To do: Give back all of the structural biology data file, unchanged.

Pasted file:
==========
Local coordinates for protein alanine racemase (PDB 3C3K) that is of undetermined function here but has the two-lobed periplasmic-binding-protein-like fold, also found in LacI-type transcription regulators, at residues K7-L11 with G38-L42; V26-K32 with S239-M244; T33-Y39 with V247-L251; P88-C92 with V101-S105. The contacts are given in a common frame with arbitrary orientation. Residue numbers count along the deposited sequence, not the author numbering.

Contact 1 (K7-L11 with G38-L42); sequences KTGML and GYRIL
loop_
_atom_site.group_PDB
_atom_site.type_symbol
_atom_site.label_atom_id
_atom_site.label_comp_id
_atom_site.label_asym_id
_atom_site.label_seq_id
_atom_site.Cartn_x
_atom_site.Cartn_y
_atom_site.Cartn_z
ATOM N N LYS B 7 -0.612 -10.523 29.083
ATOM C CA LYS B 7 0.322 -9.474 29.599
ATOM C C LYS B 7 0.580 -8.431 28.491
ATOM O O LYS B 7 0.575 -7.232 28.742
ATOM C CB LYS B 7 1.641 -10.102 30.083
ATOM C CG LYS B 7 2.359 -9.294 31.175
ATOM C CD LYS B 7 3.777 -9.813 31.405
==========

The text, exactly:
Local coordinates for protein alanine racemase (PDB 3C3K) that is of undetermined function here but has the two-lobed periplasmic-binding-protein-like fold, also found in LacI-type transcription regulators, at residues K7-L11 with G38-L42; V26-K32 with S239-M244; T33-Y39 with V247-L251; P88-C92 with V101-S105. The contacts are given in a common frame with arbitrary orientation. Residue numbers count along the deposited sequence, not the author numbering.

Contact 1 (K7-L11 with G38-L42); sequences KTGML and GYRIL
loop_
_atom_site.group_PDB
_atom_site.type_symbol
_atom_site.label_atom_id
_atom_site.label_comp_id
_atom_site.label_asym_id
_atom_site.label_seq_id
_atom_site.Cartn_x
_atom_site.Cartn_y
_atom_site.Cartn_z
ATOM N N LYS B 7 -0.612 -10.523 29.083
ATOM C CA LYS B 7 0.322 -9.474 29.599
ATOM C C LYS B 7 0.580 -8.431 28.491
ATOM O O LYS B 7 0.575 -7.232 28.742
ATOM C CB LYS B 7 1.641 -10.102 30.083
ATOM C CG LYS B 7 2.359 -9.294 31.175
ATOM C CD LYS B 7 3.777 -9.813 31.405